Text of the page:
and these 12 percent do not live in the Third World. source 24
22. Consider the global priorities in spending in 1998
Global Priority $U.S. Billions
Cosmetics in the United States 8
Ice cream in Europe 11
Perfumes in Europe and the United States 12
Pet foods in Europe and the United States 17
Business entertainment in Japan 35
Cigarettes in Europe 50
Alcoholic drinks in Europe 105
Narcotics drugs in the world 400
Military spending in the world 780
23. And compare that to what was estimated as additional costs to achieve
universal access to basic social services in all developing countries:

Global Priority $U.S. Billions

Basic education for all 6
Water and sanitation for all 9
Reproductive health for all women 12
Global Priority $U.S. Billions
Basic health and nutrition 13
24. source 25
25. Number of children in the world
2.2 billion
Number in poverty
1 billion (every second child)
Shelter, safe water and health

For the 1.9 billion children from the developing world, there are:

o 640 million without adequate shelter (1 in 3)

o 400 million with no access to safe water (1 in 5)
o 270 million with no access to health services (1 in 7)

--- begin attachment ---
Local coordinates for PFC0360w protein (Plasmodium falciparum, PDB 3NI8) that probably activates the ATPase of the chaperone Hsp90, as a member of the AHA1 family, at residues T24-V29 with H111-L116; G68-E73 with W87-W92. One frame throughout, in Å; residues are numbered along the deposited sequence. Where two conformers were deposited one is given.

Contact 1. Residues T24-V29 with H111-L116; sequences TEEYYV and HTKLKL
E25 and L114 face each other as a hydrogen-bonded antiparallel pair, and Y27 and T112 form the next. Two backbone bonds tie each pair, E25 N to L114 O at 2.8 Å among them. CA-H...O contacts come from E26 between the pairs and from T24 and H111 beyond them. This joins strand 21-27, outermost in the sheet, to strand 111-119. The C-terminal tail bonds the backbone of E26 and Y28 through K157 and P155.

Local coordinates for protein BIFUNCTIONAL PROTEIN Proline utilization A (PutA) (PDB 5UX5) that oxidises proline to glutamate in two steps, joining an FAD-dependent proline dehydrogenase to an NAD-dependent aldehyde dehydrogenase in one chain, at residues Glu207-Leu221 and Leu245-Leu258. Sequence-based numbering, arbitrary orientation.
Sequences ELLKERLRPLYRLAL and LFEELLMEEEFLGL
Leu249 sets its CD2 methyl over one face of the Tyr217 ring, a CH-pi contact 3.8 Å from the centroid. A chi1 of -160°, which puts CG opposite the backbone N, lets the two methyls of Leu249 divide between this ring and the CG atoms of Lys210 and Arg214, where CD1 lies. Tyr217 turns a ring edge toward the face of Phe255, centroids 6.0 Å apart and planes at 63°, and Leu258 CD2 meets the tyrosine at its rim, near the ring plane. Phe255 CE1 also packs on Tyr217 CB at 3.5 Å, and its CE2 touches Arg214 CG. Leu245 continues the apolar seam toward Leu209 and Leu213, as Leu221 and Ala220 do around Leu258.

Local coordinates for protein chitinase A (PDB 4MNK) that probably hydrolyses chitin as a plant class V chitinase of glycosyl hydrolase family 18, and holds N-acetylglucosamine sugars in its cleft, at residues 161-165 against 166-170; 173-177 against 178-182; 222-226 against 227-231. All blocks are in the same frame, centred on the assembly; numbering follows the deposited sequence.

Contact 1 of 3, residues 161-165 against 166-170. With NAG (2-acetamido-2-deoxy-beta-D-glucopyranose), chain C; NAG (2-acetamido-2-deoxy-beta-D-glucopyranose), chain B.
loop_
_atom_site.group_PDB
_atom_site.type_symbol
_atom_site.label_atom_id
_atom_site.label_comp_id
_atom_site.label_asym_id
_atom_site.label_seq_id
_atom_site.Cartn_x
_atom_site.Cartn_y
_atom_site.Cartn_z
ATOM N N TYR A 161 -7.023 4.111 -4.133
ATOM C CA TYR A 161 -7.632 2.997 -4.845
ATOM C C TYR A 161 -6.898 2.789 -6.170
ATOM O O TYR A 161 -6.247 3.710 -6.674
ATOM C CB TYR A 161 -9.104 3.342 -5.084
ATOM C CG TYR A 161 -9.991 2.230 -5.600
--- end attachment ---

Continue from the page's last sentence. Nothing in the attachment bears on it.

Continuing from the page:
Children out of education worldwide

121 million
Survival for children


o 10.6 million died in 2003 before they reached the age of 5 (same
as children population in France, Germany, Greece and Italy)
o 1.4 million die each year from lack of access to safe drinking water
and adequate sanitation

Health of children


o 2.2 million children die each year because they are not immunized
o 15 million children orphaned due to HIV/AIDS (similar to the total
children population in Germany or United Kingdom)
source 26

26. The total wealth of the top 8.3 million people around the world “rose 8.2
percent to $30.8 trillion in 2004, giving them control of nearly a quarter of
the world’s financial assets.”

In other words, about 0.13% of the world’s population controlled 25% of